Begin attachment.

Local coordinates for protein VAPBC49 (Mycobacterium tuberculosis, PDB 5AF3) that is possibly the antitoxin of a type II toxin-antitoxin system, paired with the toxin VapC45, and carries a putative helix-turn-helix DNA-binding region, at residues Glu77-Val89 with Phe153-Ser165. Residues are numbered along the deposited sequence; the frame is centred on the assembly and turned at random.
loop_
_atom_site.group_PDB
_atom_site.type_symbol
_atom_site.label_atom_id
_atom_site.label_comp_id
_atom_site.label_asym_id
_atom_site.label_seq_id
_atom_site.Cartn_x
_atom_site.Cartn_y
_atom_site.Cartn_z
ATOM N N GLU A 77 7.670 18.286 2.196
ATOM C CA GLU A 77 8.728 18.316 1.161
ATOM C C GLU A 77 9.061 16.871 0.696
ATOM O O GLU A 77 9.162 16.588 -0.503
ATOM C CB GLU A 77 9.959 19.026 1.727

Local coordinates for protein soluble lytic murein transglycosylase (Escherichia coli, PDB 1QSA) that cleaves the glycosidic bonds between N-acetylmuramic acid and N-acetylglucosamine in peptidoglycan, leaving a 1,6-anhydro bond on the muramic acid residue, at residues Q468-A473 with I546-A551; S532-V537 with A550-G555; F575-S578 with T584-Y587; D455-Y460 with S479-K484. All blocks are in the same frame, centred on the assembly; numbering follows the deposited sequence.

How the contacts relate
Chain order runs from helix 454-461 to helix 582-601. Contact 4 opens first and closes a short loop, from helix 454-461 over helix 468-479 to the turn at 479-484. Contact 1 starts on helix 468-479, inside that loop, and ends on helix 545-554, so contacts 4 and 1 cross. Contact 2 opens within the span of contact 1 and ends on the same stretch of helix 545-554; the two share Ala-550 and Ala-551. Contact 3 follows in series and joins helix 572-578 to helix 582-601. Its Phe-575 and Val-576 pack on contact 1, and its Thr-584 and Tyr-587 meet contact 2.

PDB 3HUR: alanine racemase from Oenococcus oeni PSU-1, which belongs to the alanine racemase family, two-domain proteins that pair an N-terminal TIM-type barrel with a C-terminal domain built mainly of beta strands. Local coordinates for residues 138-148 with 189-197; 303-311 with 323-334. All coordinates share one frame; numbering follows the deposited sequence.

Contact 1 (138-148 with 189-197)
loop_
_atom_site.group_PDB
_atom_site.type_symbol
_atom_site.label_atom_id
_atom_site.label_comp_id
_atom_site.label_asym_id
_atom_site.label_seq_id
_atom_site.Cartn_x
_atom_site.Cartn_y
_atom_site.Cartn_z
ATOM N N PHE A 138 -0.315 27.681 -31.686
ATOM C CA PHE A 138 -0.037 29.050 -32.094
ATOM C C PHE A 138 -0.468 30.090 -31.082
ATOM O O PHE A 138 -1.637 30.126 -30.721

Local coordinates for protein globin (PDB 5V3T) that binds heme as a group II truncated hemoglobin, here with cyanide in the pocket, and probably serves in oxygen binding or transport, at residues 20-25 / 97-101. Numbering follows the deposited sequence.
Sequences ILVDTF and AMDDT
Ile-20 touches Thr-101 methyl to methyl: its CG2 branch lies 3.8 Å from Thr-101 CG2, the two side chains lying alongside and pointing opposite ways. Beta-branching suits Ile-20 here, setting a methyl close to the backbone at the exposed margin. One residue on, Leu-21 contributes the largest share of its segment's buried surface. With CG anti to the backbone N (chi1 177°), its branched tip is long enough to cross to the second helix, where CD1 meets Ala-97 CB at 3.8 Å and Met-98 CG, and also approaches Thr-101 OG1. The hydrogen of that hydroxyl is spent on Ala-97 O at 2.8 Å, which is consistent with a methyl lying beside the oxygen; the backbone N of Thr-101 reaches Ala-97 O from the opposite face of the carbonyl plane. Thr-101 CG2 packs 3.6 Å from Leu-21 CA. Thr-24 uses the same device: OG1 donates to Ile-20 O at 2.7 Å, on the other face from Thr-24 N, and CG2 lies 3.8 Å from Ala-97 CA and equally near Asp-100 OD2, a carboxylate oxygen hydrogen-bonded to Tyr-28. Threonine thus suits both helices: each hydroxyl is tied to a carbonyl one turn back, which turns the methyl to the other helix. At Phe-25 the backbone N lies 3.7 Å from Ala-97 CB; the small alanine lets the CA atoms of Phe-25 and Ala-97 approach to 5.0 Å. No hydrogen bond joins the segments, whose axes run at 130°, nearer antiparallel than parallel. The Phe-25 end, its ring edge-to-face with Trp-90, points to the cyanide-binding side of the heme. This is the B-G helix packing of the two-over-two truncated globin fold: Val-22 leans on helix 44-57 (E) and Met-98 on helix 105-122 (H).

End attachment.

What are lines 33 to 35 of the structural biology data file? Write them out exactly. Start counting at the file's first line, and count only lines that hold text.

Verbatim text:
ATOM C CA PHE A 138 -0.037 29.050 -32.094
ATOM C C PHE A 138 -0.468 30.090 -31.082
ATOM O O PHE A 138 -1.637 30.126 -30.721